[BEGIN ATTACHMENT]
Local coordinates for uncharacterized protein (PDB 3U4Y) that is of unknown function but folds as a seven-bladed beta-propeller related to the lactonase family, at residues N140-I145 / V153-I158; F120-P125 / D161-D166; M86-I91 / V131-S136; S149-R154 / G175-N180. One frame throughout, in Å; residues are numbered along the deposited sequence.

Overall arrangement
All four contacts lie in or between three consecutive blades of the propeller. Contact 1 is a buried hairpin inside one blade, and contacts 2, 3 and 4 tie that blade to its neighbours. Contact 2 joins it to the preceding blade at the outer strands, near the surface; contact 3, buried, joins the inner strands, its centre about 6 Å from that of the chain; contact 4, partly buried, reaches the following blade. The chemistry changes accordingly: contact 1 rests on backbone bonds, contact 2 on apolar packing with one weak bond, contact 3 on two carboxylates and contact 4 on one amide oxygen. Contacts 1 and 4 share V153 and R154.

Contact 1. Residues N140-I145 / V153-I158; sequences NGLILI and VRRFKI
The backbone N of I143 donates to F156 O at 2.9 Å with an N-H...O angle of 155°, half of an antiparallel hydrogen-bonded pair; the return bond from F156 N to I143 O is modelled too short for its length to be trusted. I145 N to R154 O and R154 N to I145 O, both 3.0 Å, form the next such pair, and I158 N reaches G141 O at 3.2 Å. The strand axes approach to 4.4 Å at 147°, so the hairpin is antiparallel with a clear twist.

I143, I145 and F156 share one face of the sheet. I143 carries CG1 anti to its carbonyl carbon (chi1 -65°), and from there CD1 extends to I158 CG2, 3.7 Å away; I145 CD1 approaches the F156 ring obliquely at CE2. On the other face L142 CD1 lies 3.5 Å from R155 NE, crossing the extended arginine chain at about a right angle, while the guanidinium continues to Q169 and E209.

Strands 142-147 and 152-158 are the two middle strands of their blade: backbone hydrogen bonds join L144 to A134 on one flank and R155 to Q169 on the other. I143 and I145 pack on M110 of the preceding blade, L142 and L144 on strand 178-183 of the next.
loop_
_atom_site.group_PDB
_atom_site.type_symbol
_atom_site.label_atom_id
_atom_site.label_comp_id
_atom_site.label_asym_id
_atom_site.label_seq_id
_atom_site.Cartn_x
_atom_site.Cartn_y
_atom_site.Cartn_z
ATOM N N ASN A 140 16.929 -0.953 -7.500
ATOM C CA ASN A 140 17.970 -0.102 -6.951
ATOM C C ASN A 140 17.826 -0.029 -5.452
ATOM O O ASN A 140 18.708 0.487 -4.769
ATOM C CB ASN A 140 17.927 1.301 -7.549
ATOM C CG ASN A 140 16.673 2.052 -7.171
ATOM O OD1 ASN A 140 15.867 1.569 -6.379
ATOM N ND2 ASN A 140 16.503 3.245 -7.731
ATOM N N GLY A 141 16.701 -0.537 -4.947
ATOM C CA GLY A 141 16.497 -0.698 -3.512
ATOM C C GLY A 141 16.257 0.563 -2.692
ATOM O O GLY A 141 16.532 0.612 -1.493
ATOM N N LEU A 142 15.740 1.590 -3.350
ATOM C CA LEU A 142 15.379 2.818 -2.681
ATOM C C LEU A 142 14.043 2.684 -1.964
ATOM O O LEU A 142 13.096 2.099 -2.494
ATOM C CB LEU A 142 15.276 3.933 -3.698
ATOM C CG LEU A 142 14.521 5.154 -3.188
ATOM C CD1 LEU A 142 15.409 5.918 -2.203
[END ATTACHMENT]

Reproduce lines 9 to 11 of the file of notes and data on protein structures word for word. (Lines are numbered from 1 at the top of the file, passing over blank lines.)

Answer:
_atom_site.group_PDB
_atom_site.type_symbol
_atom_site.label_atom_id